Suspended Butt wants Doha hearing deferred

December 21, 2010 - 8:55:35 pm

KARACHI: Pakistan’s suspended former captain Salman Butt said yesterday he asked an anti-corruption tribunal to put off a hearing next month so he can deal with any possible criminal proceedings in London.

The 26-year-old, along with pacemen Mohammad Asif and Mohammad Aamer, was provisionally suspended by the International Cricket Council (ICC) on charges of spot-fixing during Pakistan’s Lord’s Test against England in August.

The trio face an ICC tribunal in Doha from January 6-11, which will decide whether the suspension turns into a ban or they are absolved of the charges.

“I have requested the hearing to be put off so that I can settle the possible case in London and the ICC tribunal will hold a tele-conference on Wednesday to take a decision on my request,” Salman said.

The trio face a potential criminal case from Britain’s Crown Prosecution Service, which received two reports from Scotland Yard police who raided the Pakistani team’s hotel in London.

British newspaper the News of the World claimed several Pakistani players took money to obey orders from an alleged book-maker Mazhar Majeed at Lord’s.

Salman said British-based lawyer Yasin Patel will fight his case in Doha and other lawyers helped him send a reply to the ICC.

“Patel will be my lawyer but we want to settle the Crown Prosecution case first, if it is initiated, and then fight the ICC charges,” said Salman.

Aamer and Asif do not intend to seek to delay the ICC case. “We want to attend the Doha hearing,” Aamer’s lawyer Shahid Karim said. “Maybe Salman’s lawyer needs time to prepare for the case but we want to attend the January hearing.”

Salman last week reiterated his innocence.

“I have not done anything such as this (spot-fixing) in all my life or cricketing career,” Salman told Sky television. “I hope I will be cleared and will play for my country again.”

Karim, Amir’s lawyer, said he would have preferred an independent tribunal to adjudicate on the charges against his client over the spot-fixing controversy, instead of the three-man panel set up by the ICC.

“Looking at the case from a legalistic point of view, from the point of view of the case being presented to an independent and unbiased tribunal, then I think he has a fair chance of coming out clean,” Karim told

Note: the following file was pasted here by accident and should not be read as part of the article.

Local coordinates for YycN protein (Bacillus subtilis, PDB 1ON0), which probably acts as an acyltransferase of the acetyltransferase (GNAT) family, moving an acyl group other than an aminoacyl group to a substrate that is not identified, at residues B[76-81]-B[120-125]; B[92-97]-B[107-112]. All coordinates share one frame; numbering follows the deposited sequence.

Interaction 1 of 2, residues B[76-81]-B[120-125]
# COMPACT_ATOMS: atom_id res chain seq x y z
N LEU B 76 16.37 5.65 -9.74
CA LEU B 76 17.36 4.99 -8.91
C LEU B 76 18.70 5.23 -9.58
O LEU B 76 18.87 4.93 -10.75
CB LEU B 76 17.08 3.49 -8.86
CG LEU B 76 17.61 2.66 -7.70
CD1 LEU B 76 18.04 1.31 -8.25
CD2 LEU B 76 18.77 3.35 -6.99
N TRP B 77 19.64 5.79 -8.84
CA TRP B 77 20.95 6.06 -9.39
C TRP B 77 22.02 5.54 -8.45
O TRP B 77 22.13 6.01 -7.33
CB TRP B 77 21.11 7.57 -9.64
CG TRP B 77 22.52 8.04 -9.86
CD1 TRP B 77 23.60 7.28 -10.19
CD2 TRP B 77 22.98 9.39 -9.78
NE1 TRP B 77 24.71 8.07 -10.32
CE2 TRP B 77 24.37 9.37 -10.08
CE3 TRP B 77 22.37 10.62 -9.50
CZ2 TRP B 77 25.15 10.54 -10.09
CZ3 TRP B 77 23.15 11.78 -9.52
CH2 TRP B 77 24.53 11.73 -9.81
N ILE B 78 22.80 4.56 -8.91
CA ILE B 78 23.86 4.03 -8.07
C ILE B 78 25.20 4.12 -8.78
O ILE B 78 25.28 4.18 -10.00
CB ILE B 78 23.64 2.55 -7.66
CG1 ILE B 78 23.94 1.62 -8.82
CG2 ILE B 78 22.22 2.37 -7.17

“However the situation is an odd one. Ideally we would have liked the tribunal to be completely independent of the ICC, but at this point in time I have to have full faith in the tribunal.”

The ICC’s three-man tribunal includes Michael Beloff QC, Justice Albie Sachs of South Africa and Sharad Rao of Kenya. Beloff, the ICC code of conduct commissioner, had chaired the hearings into the appeals of Amir and Butt against their suspensions in Dubai, and had upheld the ICC’s decision. Subsequently, the PCB revoked the central contracts of the players.

Beloff’s prior participation in the hearings drew objection from Karim. “We raised a slight objection to Michael Beloff QC chairing the hearing in Doha, as he had heard the case in the provisional hearing, but he chose not to remove himself,” Karim said. “However, my training as a lawyer requires me to have full faith in the forthcoming tribunal and I should expect a fair hearing.

“Although the members of the three-man tribunal are already part of the anti-corruption commission which is a permanent body in the code of the ICC and are nominated by the ICC, and the tribunal members have been picked out of those members, I still think that I have faith in their independence and impartiality.”

Karim was confident of a verdict in favour of Amir, claiming there were certain mitigating circumstances in his case.

“One of the mitigating factors is age and the other mitigating factor is Amir’s previously unblemished record,” he said. “Emotionally he is drained, he’s been affected badly by it, but he’s coping as best he can and above all he is very confident that he will come out of this clean.”

And in the event of an unfavourable verdict for Amir, Karim said he would appeal to the Court of Arbitration for Sport in Switzerland.

“If the hearing does not go our way we plan to take the matter further. The next stage of the process would be to go to the Court of Arbitration of Sport in Lausanne. It is an international arbitration body set up to settle disputes related to sport and would be completely independent and divorced of the ICC.”